If Brexit put the wind up the European political establishment, Donald Trump’s election triumph in the United States has brought on a full-scale panic attack. It remains to be seen of course whether the two events are really connected in the way that those peddling anti-elite narratives like to suggest. Nevertheless, with important elections looming in several key EU countries, there is a sense that recent history in America and Britain could repeat itself on the continent.
The first test of the new European populism will come next month in Austria, with a rerun of presidential elections that were dogged by irregularities when first held earlier this year. Norbert Hofer of the far-right Freedom Party lost the original ballot by 31,000 votes – he will be hoping it is his supporters, rather than his opponents, who have been emboldened more by events in the interim.
A win for Mr Hofer would undoubtedly fuel the anti-immigration, nationalistic fire of Alternative for Germany (AfD), the party that has made such startling gains on the other side of the Austrian border since being established in 2013. The decision by Angela Merkel to seek a fourth term as Chancellor when the German people go to the polls next autumn is perhaps a sign of the seriousness with which the AfD’s challenge is being taken by leaders of the ruling Christian Democratic Union party. While controversy over her policy towards refugees arguably aided the AfD’s rise, Ms Merkel remains popular – and is widely regarded as having the best chance of stemming the populist tide.
Yet perhaps the biggest test of all for those who envisage the end of the existing liberal order will come in between Austria’s and Germany’s elections, when the people of France vote for a new President this coming April. Unlike Austria, France is a world power; and unlike in Germany, there is in the French Republic a figure on the far right who has the rhetorical nous and longstanding knowledge of the political game necessary to present a realistic leadership bid. She may not have the novelty of Donald Trump, but Marine Le Pen senses that she can repeat the shock of his success.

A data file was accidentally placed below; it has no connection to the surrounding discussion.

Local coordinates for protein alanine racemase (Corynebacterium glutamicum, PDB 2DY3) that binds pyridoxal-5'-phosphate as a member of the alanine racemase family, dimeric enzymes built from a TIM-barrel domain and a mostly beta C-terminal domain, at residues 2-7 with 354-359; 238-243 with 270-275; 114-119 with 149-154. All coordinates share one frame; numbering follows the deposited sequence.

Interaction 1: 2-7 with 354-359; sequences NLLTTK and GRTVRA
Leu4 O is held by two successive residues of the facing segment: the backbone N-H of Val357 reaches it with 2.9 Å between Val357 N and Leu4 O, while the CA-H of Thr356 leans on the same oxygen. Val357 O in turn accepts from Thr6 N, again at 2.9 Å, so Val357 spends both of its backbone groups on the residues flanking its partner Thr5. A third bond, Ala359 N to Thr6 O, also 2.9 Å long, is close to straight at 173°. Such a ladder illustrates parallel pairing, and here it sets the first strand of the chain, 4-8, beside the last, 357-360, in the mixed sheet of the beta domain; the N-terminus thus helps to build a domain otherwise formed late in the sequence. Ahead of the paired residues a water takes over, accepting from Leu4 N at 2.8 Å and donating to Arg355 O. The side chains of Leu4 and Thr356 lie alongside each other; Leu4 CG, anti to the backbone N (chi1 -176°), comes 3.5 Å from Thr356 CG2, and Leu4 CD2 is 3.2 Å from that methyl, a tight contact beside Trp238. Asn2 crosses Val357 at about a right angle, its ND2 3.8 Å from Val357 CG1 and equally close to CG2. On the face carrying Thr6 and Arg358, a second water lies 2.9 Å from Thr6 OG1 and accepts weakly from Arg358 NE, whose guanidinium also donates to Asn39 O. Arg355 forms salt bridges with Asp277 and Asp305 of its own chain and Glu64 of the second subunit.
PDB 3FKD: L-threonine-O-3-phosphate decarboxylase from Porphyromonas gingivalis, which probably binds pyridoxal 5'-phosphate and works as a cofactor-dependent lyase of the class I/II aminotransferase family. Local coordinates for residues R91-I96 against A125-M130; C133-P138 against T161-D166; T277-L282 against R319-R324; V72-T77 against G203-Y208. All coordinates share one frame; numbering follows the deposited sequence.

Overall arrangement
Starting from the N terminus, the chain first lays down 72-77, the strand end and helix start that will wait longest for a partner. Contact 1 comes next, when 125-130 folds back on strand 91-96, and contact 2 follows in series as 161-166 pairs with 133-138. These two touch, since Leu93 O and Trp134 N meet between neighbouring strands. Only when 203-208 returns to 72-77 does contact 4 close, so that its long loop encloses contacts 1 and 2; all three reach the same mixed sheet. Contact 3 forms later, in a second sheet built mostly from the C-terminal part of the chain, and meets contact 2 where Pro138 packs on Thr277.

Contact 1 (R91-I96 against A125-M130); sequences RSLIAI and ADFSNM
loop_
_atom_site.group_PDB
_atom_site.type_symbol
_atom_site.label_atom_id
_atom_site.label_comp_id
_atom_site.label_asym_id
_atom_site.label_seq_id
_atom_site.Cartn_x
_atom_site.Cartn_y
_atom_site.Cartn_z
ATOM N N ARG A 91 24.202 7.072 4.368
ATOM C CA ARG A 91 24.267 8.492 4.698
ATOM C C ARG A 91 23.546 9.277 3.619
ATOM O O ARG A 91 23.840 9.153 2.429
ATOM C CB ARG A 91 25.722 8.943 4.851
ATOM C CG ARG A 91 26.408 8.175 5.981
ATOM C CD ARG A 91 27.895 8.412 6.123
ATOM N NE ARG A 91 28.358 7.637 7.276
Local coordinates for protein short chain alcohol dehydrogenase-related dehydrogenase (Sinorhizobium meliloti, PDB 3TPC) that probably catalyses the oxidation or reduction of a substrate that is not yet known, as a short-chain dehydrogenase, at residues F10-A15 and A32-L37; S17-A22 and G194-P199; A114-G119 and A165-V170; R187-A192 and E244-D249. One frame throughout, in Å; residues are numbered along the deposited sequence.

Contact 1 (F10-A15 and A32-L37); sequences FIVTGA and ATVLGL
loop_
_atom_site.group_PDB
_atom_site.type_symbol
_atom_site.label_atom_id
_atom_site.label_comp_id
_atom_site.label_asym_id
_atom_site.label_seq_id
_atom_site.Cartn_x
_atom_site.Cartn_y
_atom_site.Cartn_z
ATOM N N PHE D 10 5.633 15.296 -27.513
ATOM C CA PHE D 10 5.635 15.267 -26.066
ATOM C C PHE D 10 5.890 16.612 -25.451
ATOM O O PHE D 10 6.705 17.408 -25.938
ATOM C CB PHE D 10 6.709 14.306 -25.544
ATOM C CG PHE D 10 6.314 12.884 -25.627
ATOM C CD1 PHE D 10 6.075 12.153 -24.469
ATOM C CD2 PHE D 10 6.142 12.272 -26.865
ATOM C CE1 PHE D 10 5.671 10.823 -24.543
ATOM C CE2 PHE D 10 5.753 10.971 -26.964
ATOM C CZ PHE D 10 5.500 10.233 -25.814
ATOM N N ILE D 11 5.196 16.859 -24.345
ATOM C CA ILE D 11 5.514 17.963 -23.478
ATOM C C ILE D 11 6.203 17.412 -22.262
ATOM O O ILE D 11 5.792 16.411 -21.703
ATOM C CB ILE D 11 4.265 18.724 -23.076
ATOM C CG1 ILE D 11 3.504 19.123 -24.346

With the Socialist Party in a mess, most predictions point to a second-round run-off between Ms Le Pen, leader of the Front National (FN), and whoever leads Les Republicains (LR), France’s traditional centre-right party of government. Frontrunners to lead LR into next year’s election have included former President Nicholas Sarkozy, who has moved to the right in an effort to confound Ms Le Pen’s growing popularity. Alain Juppé, who was a deeply divisive prime minister in the 1990s, has taken a softer stance on the key subject of immigration. François Fillon, meanwhile, has presented himself as the flag-bearer for economic liberalism.
In any other circumstances, last week’s decision by former Socialist Emmanuel Macron to run as an independent candidate next year would have thrown France’s political establishment into disarray. As it is, his participation is viewed largely through the prism of how it might affect the anti-Le Pen vote. Indeed, at every turn it is the Front National leader who confronts the mainstream candidates and influences their thoughts. No wonder it is Ms Le Pen, rather than any of the seven candidates, who has dominated Les Républicains’ primary contest.
The storm clouds which are gathering over America as Donald Trump prepares to move into the White House are ominous enough, even if their shape is unrecognised in the US. Europe, however, still just about remembers the horror that can result from popular, untrammelled nationalism. Liberals across the continent will be rooting for whoever takes on Marine Le Pen in France next year and, for Ms Merkel in Germany, hoping that lightning does not strike twice.
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